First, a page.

Note: I am teaching a one-shot class on advanced biofuels this November. While this class is to high school kids, it will still require a lot of organized content to throw at them, so I am gathering my thoughts here.
The problem of liquid transportation fuels, in many ways, is filled with less than perfect solutions brought on by our limited development of technology. Corn ethanol is the biggest bogeyman, although these days I'm less certain that its demise is inevitable, for other reasons. The other, lesser-known equivalent is biodiesel, which is a much better fuel in terms of EROEI, GHG balance and competition with food resources. Unfortunately, the size of the resource is miniscule compared to fuel requirements of the world. While new methods of biodiesel production are out there that will make the fuel more easily and make better use of its byproducts (an area I once did research in), the fact remains that the amount of oil that can be gotten from plants and animal wastes aren't going to be making up more than 2-3% of the total liquid fuel supply, simply by virtue of the fact that there will never be enough oil to go around (and yes, I am discounting algae). Plant starch is easier to find in nature than oil, hence the scale of ethanol production from starch being much larger than biodiesel production, which can draw only from the pool of oilseed and rendered animal byproduct markets. The largest resource is, of course, lignocellulosic biomass itself, which is the feedstock of choice for all next generation biofuels that you'll see in the next few years.
So what to do with all this biomass? There has been a lot of focus on fermentation routes from the biofuels community. This is the result of a confluence of infrastructure and human capital from the ethanol industry and amazing players in enzyme engineering. Enzyme engineering is so good these days that tough cellulosic feedstocks can actually be hydrolyzed into sugars and fermented using parts of the corn ethanol fermentation train. A great example of this is POET's Project Liberty, which will derive a great deal of its cost advantage from being built "over the fence" from a corn ethanol plant.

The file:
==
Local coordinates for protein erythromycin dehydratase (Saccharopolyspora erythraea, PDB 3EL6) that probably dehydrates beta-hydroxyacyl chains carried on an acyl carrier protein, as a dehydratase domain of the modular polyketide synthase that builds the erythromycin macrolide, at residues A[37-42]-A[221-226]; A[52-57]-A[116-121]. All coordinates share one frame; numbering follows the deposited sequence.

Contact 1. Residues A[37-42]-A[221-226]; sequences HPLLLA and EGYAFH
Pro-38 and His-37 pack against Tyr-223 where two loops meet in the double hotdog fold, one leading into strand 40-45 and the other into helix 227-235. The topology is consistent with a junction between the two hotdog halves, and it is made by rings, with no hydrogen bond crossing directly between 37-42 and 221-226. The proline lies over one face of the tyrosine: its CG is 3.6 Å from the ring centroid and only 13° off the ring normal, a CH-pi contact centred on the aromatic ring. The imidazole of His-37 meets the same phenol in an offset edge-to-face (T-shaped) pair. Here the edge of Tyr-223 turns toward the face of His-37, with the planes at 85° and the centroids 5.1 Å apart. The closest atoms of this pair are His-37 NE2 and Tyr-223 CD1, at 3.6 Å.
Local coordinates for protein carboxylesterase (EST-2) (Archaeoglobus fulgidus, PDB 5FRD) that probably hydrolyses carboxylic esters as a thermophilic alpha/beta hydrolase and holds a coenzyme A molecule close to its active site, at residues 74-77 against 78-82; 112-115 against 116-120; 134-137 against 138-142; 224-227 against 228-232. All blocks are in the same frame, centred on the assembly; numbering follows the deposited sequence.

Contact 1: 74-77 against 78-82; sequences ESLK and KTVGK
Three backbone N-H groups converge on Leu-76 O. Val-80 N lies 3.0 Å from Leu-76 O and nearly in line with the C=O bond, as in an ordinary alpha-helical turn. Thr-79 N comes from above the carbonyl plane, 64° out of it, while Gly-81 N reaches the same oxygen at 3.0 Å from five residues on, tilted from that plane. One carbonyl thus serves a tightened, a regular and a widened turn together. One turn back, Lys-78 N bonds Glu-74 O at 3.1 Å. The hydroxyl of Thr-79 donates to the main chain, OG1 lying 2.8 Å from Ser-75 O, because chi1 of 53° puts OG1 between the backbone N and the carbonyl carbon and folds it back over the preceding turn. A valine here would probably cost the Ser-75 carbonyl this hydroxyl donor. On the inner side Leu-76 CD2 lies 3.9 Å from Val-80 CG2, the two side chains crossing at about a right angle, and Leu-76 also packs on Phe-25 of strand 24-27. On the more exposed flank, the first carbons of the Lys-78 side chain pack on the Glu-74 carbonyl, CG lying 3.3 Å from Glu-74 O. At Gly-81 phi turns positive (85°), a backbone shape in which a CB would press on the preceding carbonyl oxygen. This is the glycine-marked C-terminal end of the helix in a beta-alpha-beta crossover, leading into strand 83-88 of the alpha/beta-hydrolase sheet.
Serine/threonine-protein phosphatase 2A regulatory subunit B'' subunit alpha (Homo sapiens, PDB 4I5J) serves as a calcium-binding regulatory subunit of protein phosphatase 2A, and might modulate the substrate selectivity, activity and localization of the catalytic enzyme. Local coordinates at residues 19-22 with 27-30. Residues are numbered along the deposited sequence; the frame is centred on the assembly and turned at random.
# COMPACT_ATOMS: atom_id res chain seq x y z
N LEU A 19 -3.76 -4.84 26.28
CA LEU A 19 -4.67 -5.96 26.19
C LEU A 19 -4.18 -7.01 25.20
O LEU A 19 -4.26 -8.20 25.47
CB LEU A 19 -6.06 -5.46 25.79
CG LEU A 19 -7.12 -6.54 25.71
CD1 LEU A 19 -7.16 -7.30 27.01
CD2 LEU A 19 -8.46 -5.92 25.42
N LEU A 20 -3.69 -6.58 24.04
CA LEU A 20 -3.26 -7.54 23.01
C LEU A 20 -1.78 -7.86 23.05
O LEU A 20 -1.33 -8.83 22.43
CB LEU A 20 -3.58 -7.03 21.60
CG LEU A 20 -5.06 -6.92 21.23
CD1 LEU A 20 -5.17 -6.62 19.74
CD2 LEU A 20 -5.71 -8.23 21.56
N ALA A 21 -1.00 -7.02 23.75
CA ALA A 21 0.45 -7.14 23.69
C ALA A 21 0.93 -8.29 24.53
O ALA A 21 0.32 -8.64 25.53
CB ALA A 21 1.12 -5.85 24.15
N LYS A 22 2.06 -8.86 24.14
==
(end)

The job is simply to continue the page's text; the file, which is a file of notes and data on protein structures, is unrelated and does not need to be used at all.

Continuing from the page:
The other route I feel is getting much less attention is gasification. In this general category of processes, fast pyrolysis of biomass quickly turns most of it into carbon monoxide, hydrogen, and ash/char residue, and the gas is swept downstream into other uses. People have been doing fast pyrolysis for a long time. Before oil products became abundant, many chemicals were made using coal tar from pyrolysis. Steam gasification (a process using steam as a heating medium) of lignite is featuring prominently in coal-to-chemicals industry in China. For example, most of the growth in PVC-making over the past few years has been from vinyl production based on acetylene, which in turn is derived from ethylene and coal-bsed sodium carbide.
I'm cautiously optimistic about gasification as a route to biofuels. It has a few things going for it over biofuels and a few things going against it.
There are some strong arguments in favor of gasification. It can be done at much smaller scale than fermentation and still be economical, for example. This solves a big problem of biomass-to-biofuels, since logistics are much easier if you can build modular, smaller plants in many locations to minimize transportation distance for feedstock - or even transport your production units by railcar. Gasified products could also be easily transportable by pipeline to promote a hub-and-spoke model.
Another big plus is that gasification produces something that is identical to a common petrochemical feedstock: syngas. It doesn't matter if you get the syngas from methane, a dead tree or old plastics in a garbage dump, it's all the same. Water-gas shift it and you can turn it into something useful. A big chunk of the entire petrochemical industry has been figuring out ways to use syngas for more than half a century. Biofuels, on the other hand, have only really been gaining ground for the last ten years. That's a lot of expertise gasification operations can tap into.